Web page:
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Re: RBL report..

On Wed, Mar 29, 2000 at 12:42:14PM -0600, Steve Greenland wrote:
> A. swbell has frequent problems with their mail-servers, both inbound
> (POP) and outbound (SMTP). I don't know (or care) what OS they run.
> B. When I got my DSL line, swbell was the *only* ISP possibile in
> houston.

That's part of what is (very) darkly humorous about the blacklisting
bigots -- they don't have much of a grasp of realities in the telecom
marketplace at the consumer level.

For instance, when regulations preventing phone companies from providing
both local and long distance service in the same LATA were lifted, part of
the agreement said that those same phone companies had to permit
competition on the local loops if they wanted to peddle long distance to
their local customers.

Needless to say, a great many phone companies can now sell you both local
and long distance service, but local phone service competition is still
almost unheard of.  (Just one example: BellSouth here in Louisville has
been successfully stonewalling competing DSL providers on their wires for
at least a year, and are lobbying the state legislature for exemption from
a bill that would compel public utility companies in general to permit

The cable companies are similarly trying to maintain monopolies over their

The result of this is that there is actually very little competition among
ISP's in any given geographic locality in the United States *except* in the
dialup market.

So when the bigots tell you to exercise your "rights" as a consumer and
change ISP's, they're either ignorant of this reality, or winking at each
other from behind their nailed-up IP's, knowing you'll either be paying a
lot for shitty service, and the privilege of getting off the DUL blacklist
(but you'd better pray they haven't blacklisted your ISP!).

They're like little kids who torture small animals -- as long as they're
not getting hurt themselves, it's just good clean fun to fuck with the
pathetic little creatures.

> C. Even though it's now possible to get other ISPs, it would roughly
> double my current ISP bill.

The blacklisters consider price no object, when it's someone else's money.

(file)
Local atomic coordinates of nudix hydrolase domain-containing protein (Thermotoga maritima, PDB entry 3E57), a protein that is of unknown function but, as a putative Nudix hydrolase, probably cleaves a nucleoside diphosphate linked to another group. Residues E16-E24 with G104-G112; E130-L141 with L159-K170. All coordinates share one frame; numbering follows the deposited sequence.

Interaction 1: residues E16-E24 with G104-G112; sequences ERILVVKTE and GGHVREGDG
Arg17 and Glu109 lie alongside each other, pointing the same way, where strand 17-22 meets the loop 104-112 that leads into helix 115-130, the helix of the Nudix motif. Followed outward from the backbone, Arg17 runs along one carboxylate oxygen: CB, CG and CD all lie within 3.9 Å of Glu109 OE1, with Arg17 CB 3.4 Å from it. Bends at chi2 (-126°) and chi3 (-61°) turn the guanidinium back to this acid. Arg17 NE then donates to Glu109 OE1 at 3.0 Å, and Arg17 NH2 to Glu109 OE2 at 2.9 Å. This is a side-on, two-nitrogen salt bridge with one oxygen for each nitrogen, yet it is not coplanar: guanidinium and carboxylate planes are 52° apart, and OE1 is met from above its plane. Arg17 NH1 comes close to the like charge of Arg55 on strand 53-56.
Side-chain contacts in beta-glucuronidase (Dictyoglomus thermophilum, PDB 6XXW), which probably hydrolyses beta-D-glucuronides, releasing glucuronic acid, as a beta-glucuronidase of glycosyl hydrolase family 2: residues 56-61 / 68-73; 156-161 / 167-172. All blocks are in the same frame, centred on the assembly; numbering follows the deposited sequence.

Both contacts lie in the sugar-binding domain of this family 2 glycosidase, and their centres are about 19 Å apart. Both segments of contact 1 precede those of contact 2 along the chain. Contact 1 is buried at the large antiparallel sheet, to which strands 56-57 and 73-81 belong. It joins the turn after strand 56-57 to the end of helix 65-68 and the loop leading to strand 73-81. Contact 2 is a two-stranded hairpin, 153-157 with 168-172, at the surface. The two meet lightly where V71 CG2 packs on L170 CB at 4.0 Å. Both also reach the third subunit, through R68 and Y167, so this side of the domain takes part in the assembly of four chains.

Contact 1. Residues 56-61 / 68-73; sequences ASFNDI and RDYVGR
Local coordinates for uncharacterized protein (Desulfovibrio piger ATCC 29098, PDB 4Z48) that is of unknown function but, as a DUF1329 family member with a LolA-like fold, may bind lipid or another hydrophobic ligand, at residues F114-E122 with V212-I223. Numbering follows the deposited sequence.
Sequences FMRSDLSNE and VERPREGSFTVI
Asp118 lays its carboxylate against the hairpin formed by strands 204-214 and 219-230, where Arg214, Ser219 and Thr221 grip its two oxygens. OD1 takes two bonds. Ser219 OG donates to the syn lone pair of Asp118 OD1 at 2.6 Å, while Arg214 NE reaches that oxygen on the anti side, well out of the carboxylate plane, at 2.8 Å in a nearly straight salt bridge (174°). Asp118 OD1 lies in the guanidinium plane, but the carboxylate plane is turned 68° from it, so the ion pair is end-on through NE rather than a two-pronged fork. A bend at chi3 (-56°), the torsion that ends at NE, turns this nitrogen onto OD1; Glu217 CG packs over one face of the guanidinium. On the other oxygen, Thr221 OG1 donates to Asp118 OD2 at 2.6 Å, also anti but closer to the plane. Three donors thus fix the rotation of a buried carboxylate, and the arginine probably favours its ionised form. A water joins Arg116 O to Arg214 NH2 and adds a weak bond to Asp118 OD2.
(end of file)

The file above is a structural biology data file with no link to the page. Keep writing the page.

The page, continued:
> D. DUL is discrimination, pure and simple. If Debian chooses to add a
> warning header based on it (so that those who choose to can filter),
> that's fine. If Debian starts to reject list mail based on DUL, I'd
> strongly consider leaving the project.


> Joseph's arguments, while occasionally strident, are not foolish. I
> find it interesting that his opponents devolve into name calling and
> obscenity.

Well, he could comport himself in such a way as to make his critics look
worse -- and he does have a history of being on the wrong side of some
issues :) -- but he's not in the wrong this time.

I have noticed that after screeching for statistics that would "prove" that
usage of DUL on murphy would all but eliminate spam on the Debian mailing
lists, none of those screechers has bothered to actually reply to the
following fact that Jason offered:

> DUL would seem to effect at most maybe 10 people, but it hasn't actually
> been shown to stop any spam - so this needs more investigation.

No blacklister has offered suggestions for followup on this issue -- they
simply continue to reiterate their faith in the righteousness and universal
applicability of the DUL blacklist (and wander off on tangents about ORBS).
They remind me of Creationists, who will marshal "facts" in defense of
their position, but when those "facts" are discredited, will simply
fallback on repeated blunt assertions of their conclusion, not caring that
their premises have been obliterated.

G. Branden Robinson            |    When I die I want to go peacefully in
Debian GNU/Linux               |    my sleep like my ol' Grand Dad...not
branden@ecn.purdue.edu         |    screaming in terror like his passengers.
roger.ecn.purdue.edu/~branden/ |

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